Translation of the above written last year on Rosa’s 100th birthday:

Grandmother Rosa is 100 years old!  Congratulations from the community of Grotte.

Europe was in the thick of World War I.  Russia was living out the dramatic October Revolution (also known as The Great October Socialist Revolution).  Among the tragic events that were unfolding, a happy event was taking place in a house in Grotte: a baby girl was born to the Licata family.  They named her Rosa.  It was October 12, 1917.  She would survive these conflicts and she would live to experience, in her youth, the coming of yet another more dramatic conflict, the Second World War.  And in all the difficulties that life would present, Rosa Licata would find a way to become courageous, to look after and raise her own dear family with the kind of love that only a tender and strong woman knows how to give. Today on her reaching 100 years of age, a century of life, her children, grandchildren, and great grandchildren are with her to celebrate with the classic congratulatory “Happy Birthday!”   “Born in Grotte in the far off year of 1917, Licata Rosa, more popularly known as “za Rusidda”, became 100 years old today! A woman of deep Catholic faith, the only “sin” that she may have ever committed at this venerable age, is to have fallen victim to dementia. She is lovingly assisted and surrounded by her children, Don Vincenzo (Father Vincenzo), Giovanni and Pina, whom with her grandchildren and great grandchildren, bestow great honor to her.”  The entire community of citizens (of Grotte) gather closely around la signora Rosa to wish her the occasion of many more brightly lit birthday candles.  The Administration’s congratulatory wishes are: “One hundred years ago, a special woman was born: Mrs. Rosa Licata, to whom the mayor Paolino Fantauzzo, the President of the Community Counsel Rosellina Marchetta,  and all the community assessors and counselors send their best wishes”.

Horses of the Vikings

November 11, 2018

The Icelandic horse has been around since Viking times.  It is one of the most purely bred horses in the world. No other horse has been introduced to Iceland since the Vikings settled there in the 9th century.  If an Icelandic horse is brought outside of Iceland, that horse will never be allowed to return to Iceland. Race horses who compete in other countries are sold after the competitions. There are even strict regulations about bringing saddles or riding boots from another country into Iceland. By law, the breed has been bred pure in Iceland for more than 1,000 years. And because of this lack of contact with other breeds, Icelandic horses have very few diseases.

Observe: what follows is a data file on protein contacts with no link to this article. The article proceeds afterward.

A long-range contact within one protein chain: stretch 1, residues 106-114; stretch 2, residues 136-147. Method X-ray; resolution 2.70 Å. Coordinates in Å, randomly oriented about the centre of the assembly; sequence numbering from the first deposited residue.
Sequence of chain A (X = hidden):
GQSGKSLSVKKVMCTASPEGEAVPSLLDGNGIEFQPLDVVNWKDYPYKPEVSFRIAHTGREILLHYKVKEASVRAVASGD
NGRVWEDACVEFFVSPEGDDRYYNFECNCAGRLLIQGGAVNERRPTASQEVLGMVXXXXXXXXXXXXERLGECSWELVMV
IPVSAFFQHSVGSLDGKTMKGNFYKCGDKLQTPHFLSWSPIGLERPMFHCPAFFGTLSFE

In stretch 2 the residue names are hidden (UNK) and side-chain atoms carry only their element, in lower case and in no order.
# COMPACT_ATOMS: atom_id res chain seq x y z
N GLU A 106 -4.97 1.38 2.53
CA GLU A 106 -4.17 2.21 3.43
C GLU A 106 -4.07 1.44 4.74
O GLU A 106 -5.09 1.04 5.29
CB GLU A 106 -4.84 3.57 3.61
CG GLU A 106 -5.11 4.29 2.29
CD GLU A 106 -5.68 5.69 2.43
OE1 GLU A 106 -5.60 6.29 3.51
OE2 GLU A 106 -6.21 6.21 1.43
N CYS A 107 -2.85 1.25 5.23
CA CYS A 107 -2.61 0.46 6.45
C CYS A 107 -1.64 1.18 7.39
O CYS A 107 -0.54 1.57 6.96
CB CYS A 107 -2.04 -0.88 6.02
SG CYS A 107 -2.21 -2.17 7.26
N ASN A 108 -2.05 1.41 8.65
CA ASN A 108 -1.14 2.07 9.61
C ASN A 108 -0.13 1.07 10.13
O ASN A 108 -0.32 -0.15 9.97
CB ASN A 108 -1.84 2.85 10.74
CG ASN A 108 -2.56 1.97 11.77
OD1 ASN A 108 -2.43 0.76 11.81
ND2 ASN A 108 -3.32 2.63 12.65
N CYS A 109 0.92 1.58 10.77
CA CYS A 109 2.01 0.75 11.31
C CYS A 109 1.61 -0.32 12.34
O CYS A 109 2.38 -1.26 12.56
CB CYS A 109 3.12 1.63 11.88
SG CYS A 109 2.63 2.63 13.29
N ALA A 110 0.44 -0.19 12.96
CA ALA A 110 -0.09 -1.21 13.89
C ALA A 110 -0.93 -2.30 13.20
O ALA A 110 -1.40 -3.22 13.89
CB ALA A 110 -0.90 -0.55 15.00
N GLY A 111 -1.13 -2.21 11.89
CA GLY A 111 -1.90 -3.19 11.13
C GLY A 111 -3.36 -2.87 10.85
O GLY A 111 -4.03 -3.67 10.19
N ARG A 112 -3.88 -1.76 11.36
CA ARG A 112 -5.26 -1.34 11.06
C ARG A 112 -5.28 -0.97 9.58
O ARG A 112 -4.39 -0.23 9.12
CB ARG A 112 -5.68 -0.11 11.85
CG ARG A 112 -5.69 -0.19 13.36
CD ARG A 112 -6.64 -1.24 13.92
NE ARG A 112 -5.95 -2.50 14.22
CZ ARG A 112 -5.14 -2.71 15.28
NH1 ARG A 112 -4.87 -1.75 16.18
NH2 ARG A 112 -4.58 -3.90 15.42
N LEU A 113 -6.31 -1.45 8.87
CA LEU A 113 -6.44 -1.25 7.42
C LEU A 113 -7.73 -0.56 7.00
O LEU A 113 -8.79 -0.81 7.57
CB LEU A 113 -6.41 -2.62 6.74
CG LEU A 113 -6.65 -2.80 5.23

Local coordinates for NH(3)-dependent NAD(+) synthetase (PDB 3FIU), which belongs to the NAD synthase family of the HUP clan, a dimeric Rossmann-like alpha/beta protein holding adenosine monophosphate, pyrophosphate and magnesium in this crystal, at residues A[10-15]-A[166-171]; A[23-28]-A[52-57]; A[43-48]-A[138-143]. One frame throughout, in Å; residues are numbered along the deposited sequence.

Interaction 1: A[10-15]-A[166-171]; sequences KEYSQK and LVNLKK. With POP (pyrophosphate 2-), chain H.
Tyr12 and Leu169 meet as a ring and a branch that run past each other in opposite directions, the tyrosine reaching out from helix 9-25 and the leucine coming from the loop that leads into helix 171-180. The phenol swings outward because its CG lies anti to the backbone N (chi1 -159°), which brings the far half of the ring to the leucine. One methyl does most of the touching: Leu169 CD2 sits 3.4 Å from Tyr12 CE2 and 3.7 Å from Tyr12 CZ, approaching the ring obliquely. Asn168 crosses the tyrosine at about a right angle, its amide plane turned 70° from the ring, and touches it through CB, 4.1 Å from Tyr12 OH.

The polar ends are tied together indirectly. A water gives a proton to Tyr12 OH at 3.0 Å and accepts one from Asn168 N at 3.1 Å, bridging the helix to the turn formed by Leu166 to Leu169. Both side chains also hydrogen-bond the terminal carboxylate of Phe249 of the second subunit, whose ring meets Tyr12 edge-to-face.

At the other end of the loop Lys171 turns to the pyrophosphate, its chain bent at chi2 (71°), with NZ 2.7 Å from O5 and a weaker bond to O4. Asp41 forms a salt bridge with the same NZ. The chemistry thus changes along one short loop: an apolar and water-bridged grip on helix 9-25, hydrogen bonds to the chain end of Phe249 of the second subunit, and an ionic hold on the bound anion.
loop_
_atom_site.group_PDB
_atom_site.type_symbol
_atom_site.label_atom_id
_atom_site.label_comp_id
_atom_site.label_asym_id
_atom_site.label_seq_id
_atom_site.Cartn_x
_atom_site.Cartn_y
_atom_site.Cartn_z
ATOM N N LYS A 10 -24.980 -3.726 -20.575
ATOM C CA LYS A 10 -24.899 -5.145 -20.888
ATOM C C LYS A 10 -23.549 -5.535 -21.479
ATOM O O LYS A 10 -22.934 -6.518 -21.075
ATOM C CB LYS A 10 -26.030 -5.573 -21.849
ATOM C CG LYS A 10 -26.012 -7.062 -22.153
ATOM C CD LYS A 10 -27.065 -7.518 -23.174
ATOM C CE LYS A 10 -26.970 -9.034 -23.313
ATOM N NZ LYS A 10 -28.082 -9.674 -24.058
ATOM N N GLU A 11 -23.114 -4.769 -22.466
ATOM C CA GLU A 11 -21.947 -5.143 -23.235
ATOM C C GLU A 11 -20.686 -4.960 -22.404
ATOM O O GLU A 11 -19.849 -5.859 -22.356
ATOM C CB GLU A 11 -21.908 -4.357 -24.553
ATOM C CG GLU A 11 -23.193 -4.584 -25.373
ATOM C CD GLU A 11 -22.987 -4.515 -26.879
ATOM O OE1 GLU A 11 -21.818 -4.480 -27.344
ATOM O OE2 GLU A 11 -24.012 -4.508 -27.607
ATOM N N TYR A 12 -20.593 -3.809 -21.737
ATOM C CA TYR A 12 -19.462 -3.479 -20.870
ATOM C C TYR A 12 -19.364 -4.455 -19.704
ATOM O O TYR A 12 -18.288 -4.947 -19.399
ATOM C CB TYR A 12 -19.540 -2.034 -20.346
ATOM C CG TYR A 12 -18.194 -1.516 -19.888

The Viking parliament Althing forbade horse imports to Iceland as far back as 982 AD, to prevent the degeneration of the stock.

Traditionally, the Icelandic horse was used for herding sheep, transporting hay, and carrying fish from sea to village. They were originally bred for farm work.

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The Icelandic horse is the only horse breed in the world that has five gaits.  Other breeds walk, trot, canter, and gallop. In addition, Icelandic horses can also do what is called tölt:

The Tölt is a natural, fluid gait of the Icelandic Horse, during which at least one foot always touches the ground. Foals often tölt in pastures at an early age. The tölt is an extraordinarily smooth four-beat gait, which allows the rider an almost bounce-free ride, even at 32 kmh (20 mph). It is said a rider can drink a pint while riding, without spilling a drop. The footfall is the same pattern as the walk, but is much faster, almost as fast as a gallop.

I rode a horse and got to experience the tölt and the ride really did feel bounce-free and smooth.

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In addition, the Icelandic horse can perform a flying pace:

The Flying Pace is a fast, high speed gait (48 kmh – 30 mph), during which both legs on one side of the horse simultaneously touch the ground. The gait is used for short distances, and can equal the speed of a full gallop, thus it is the primary gait used for racing. Being a two-beat gait, at one interval all four hooves of the Icelandic Horse are suspended off the ground during a flying pace. Riding at a flying pace is considered the crown of horsemanship.

Below are some facts about the Icelandic horse:

  • Even at full maturity, they are pony-sized. They are 4-5 feet tall and weigh 600-900 lbs.
  • Pound for pound, they are the strongest breed in the world.
  • Icelandic horses have heavy three-layered coats protecting them from the freezing temperatures of Iceland.  They shed the coats in the summer and became very sleek.
  • They can appear in 42 different color combinations, with more than a hundred variations.  Their coats can change colors according to the season. They can also have blue eyes.
  • They tend to be very easy going and friendly, docile, easy to handle, and they form affectionate bonds with people and with other horses.